Last modified: June 6, 2019
Have you been diagnosed with breast cancer? Knowing what questions to ask after your diagnosis is vital to getting some peace of mind in such a troubling time.
If you think you may be diagnosed with breast cancer, or have a family history of the disease, you should know what to expect. After all, getting out in front of any medical condition can be beneficial.
“Every person should know the symptoms and signs of breast cancer, and any time an abnormality is discovered, it should be investigated by a healthcare professional,” suggests the National Breast Cancer Foundation.
Let’s take a closer look at signs, symptoms, and questions to ask your doctor when diagnosed with breast cancer.
Breast Cancer Signs and Symptoms All Women Need to Know
One in eight women in the U.S. will develop breast cancer in their lifetime. That is 12 percent. And in 2016, around 246,660 women will be diagnosed with breast cancer.
Roughly 40,450 women in the U.S. will die from breast cancer in 2016 as well.
Breast cancer may first appear as a small lump. It may be nearly unnoticeable, painless, tender, or hard. But early on, there may be no signs or symptoms, and being diagnosed with breast cancer will require x-rays and biopsies.
The signs and symptoms of breast cancer include:
- Swelling in part of the breast
- Swelling in all the breast
- Breast pain
- Nipple pain
- Nipples turning inward
- Skin irritation, dimpling
- Redness, thickening of the nipple or skin
- Scaling of skin around nipple or breast
- Nipple discharge
- Lump in the underarm
Diagnosed with Breast Cancer? Vital Questions You Need to Ask Your Doctor or Oncologist
1. What Stage is My Breast Cancer In?
When diagnosed with breast cancer, you may be in a haze of emotions, confusion, and possibly feeling lost. However, knowing more after being diagnosed with breast cancer can help you fight it.
Breast cancer stages range from stage zero to stage 4. How big the tumor, number of lymph nodes affected, and is the cancer invasive or non-invasive, are all assessed in each stage.
Ask your doctor or oncologist what stage you are in when diagnosed with breast cancer:
- Stage 0. This is the most curable stage of cancer, with cancer not being able to spread.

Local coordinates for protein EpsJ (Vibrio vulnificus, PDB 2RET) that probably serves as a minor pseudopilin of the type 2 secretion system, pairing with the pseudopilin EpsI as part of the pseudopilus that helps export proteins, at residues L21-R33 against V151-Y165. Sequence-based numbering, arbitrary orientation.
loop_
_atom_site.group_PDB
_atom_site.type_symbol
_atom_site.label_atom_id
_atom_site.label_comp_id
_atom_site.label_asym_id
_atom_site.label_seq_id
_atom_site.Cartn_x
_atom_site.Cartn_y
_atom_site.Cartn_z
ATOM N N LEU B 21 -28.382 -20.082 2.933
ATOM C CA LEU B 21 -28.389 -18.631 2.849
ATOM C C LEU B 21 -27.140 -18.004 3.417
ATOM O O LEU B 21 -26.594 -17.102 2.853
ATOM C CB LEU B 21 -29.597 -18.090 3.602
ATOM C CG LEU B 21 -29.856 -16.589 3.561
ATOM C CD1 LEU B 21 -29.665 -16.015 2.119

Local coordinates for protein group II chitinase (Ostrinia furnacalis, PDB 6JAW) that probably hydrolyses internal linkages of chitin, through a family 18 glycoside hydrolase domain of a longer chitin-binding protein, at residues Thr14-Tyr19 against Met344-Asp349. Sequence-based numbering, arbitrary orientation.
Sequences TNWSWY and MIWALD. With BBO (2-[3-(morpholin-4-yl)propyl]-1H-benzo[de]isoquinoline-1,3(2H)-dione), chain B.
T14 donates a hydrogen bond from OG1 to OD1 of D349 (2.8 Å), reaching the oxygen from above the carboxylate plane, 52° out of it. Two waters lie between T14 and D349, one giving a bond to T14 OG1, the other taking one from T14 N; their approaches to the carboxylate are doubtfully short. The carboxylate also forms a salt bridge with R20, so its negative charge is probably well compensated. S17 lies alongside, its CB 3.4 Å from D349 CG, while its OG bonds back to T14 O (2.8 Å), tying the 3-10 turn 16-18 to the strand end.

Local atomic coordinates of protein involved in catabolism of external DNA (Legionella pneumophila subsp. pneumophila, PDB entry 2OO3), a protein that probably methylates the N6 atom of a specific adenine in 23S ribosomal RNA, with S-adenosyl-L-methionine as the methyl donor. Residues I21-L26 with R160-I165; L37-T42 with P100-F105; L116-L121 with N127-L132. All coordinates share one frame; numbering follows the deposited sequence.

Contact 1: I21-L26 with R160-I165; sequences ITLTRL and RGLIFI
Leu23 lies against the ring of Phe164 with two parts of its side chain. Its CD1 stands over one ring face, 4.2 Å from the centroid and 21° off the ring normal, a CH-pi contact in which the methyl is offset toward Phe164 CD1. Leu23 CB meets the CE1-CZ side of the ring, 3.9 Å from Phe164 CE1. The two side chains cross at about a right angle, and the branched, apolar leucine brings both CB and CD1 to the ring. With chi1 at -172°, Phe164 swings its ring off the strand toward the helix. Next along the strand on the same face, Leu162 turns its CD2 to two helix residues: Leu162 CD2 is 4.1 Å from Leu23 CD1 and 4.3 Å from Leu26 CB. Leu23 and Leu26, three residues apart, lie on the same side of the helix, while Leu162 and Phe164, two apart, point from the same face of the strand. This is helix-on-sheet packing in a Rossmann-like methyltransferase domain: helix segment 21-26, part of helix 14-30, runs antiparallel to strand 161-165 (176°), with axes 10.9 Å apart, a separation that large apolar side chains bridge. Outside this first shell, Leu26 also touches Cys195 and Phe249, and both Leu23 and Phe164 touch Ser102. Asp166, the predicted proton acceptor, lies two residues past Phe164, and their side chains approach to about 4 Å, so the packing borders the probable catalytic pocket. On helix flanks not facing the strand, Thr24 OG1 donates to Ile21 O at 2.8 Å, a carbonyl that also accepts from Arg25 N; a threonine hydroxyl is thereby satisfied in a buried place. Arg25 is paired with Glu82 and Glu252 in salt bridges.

- Stage 1. In this stage, cancer cells have not yet spread to your lymph nodes. However, they have invaded the duct and lobule walls. Total cancer size is less than 2.0 cm.
- Stage 2. Cancer is less than 5 cm in this stage of cancer. It has also spread to on to three lymph nodes.
- Stage 3. In this stage, cancer has spread to four or more lymph nodes. The cancer is also more than 5 cm.
- Stage 4. Cancer has spread beyond the breasts and to the lungs, liver, bone, and brain.
2. What Type of Operation is Best When Diagnosed with Breast Cancer?
When examining surgery options after being diagnosed with breast cancer can be challenging. There are two types available, lumpectomy and mastectomy.
It is important to know that cancer recurrence and survival are the same for both procedures.
A lumpectomy removes the cancer, taking only minimal breast tissue. A mastectomy removes the entire breast. Deciding this challenges your very womanhood, and is a difficult choice to make.
Reasons to undergo a mastectomy include the following:
- You have a large amount of cancer and small breasts.
- Cancer has spread to different parts of the breast.
- You do not want radiation after a lumpectomy.
- You have had radiation before in the same breast.
- Your family has a very strong history of breast cancer.
- You simply want the procedure.
3. Do I Need Radiation Treatment?
Whether or not you need radiation treatment when diagnosed with breast cancer depends. If you undergo a lumpectomy without radiation, your chances of cancer recurrence are around 40 percent.
If you opt for radiation after a lumpectomy, the recurrence risk drops significantly, at a rate of four to eight percent. Choosing to have a lumpectomy would certainly warrant radiation treatment to ensure you stay cancer free.
4. Do I Need Chemotherapy After Radiation?
Many people fail to understand the distinction between chemotherapy and radiation treatment. Chemotherapy hunts rogue cancer cells in your body, while radiation reduces the recurrence of cancer in your breast, skin, and chest.
Unfortunately, having one doesn’t necessarily mean you don’t need the other. It simply depends on your stage when diagnosed with breast cancer.
It is essential to talk with your oncologist, or a doctor online about the different cancer treatments available.
Submitted by Dr. Richard Honaker: http://www.independentmedicalexaminer.com/IME-Directory/Virginia/Dr-Richard-A-Honaker-MD.asp
Disclaimer: This article provides general information and is not intended to diagnose, treat or cure any disease or medical condition. If you require specific advice, please consult one of our medical professionals through the app. However, in case of an emergency, please call 911.